But industry advocates are unmoved by these political considerations.
“We’re going to be actively involved in making sure there’s significant funding for the arts and that it’s looked upon as an entree, not a dessert,” Bronk said. “We want to factor arts and culture into the financing of programs.”
Another idea floating around Hollywood is the creation of a group of celebrity surrogates similar to the United Nations Global Ambassadors program. Yet Hollywood’s liberal tendencies also mean it can quickly turn against the kind of moderate compromises Obama has promised. Welfare reform landed with a thud among many Hollywood progressives in the mid 1990s, only to gain support from Clinton and the Republican-controlled Congress. But after eight years in the wilderness, Hollywood is trying to regain influence in the White House.
“The more active Hollywood becomes, the more active the public will be,” said Phil Viardo, a Los Angeles-based agent and producer. “Hollywood is a huge motivating factor. One thing is undeniable: People can say all they want about Hollywood’s opinion, but the majority of Americans look up to and listen to celebrities.”
Asked if Obama will tap into the Hollywood network, Viardo responded, “I think he already has.”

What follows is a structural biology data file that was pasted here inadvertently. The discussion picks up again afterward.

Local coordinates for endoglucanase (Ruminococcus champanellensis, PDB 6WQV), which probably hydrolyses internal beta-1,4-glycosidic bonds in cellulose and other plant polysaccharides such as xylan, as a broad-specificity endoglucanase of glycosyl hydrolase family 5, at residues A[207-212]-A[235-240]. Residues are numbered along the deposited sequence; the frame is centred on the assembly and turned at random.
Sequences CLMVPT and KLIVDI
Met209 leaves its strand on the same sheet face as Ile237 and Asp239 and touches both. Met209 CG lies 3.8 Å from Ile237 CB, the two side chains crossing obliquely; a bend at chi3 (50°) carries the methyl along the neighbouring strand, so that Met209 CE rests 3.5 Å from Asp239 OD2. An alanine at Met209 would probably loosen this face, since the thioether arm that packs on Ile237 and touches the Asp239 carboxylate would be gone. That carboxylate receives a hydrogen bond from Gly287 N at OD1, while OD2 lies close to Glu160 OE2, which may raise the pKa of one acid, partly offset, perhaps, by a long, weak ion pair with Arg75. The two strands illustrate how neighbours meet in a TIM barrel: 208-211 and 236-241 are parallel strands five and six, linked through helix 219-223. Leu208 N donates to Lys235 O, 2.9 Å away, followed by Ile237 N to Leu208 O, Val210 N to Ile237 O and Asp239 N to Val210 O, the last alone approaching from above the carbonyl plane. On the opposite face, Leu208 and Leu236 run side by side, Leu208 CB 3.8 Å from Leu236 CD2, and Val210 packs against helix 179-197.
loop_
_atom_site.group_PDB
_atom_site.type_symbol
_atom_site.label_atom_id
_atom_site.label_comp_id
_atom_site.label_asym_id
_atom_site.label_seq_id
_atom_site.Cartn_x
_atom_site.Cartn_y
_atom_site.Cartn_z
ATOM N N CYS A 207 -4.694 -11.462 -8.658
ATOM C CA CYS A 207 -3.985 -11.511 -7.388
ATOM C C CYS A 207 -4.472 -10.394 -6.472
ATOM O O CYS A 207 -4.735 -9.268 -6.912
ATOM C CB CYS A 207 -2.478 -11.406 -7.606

It is unclear what role Tinseltown will play in the new administration or how far discussions have gone between the White House and industry officials. White House spokesman Nick Shapiro said the Obama campaign saw an “unprecedented amount of support from citizens all across this country, and the president was clear throughout the campaign that elected officials in Washington alone aren’t going to bring the change we need.
“That power lies in the hands of Americans who are engaging their communities, whether they are celebrities in the media or hard-working middle-class families who are also fighting every day to keep their jobs and send their children to college,” Shapiro said. As someone who’s arguably the No. 1 celebrity — and who has taken hits for it — Obama seems well aware of the perils of getting too close to showbiz personalities. He spent comparatively little time during the campaign courting Hollywood’s political establishment, the likes of Haim Saban and Norman Lear and Warren Beatty.
And for all the high-watt talent that surrounded Obama’s Inauguration, Andy Spahn, a top consultant and Obama fundraiser, describes the Hollywood-Obama relationship as “very muted.”
US Weekly editor Janice Min agrees.
“I think the Obamas are grateful for help, but it’s not going to be like Bill Clinton befriending Barbra Streisand,” Min said. “I don’t think he considers the relationship — he doesn’t need them like oxygen; he views them as supporters.”
But if Obama doesn’t need validation from celebrities, do they need it from him?
Min said yes.
“When you’re a celebrity, there’s always a huge amount of ego wrapped up in trying to win over the man who is the biggest known, most beloved celebrity at the moment — that’s a goal to seek.”
Ted Johnson is managing editor of Variety and author of the blog Wilshire & Washington. Anne Schroeder Mullins contributed to this story.